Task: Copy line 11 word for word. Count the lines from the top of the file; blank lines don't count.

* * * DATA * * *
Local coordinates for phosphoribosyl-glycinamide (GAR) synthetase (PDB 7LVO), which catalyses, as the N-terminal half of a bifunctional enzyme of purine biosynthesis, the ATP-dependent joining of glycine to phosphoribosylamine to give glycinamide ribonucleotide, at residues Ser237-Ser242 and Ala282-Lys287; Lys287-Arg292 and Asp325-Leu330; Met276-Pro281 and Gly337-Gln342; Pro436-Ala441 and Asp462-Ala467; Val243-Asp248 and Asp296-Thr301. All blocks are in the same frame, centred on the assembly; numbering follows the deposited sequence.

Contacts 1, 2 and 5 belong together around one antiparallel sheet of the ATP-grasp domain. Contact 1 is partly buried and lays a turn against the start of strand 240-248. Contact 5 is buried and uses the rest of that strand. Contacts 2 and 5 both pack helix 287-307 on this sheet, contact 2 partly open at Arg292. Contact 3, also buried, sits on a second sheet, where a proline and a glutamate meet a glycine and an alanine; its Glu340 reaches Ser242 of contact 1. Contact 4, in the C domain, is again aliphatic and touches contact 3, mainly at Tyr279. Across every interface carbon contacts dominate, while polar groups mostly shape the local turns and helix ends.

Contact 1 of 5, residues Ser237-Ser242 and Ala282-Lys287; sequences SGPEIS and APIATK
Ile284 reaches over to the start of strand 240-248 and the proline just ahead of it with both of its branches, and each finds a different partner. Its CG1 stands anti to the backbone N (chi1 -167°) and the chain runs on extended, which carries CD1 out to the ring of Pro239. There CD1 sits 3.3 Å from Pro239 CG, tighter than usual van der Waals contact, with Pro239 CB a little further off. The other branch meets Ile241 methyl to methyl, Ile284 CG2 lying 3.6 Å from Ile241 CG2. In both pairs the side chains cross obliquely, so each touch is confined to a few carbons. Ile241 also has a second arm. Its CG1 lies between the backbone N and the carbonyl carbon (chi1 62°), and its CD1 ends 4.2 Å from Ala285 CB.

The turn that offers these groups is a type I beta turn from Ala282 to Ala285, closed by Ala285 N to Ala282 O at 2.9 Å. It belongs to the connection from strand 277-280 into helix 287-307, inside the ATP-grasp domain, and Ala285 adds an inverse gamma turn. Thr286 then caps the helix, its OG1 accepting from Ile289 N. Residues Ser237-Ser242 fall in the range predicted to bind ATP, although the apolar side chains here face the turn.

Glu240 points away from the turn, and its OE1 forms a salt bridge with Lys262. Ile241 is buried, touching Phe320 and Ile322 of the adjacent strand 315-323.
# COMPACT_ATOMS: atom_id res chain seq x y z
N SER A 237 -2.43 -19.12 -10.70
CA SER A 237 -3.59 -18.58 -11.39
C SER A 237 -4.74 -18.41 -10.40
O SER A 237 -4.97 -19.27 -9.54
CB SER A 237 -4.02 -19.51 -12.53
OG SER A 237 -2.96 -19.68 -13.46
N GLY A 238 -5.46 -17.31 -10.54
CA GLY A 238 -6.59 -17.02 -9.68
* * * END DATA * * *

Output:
O SER A 237 -4.97 -19.27 -9.54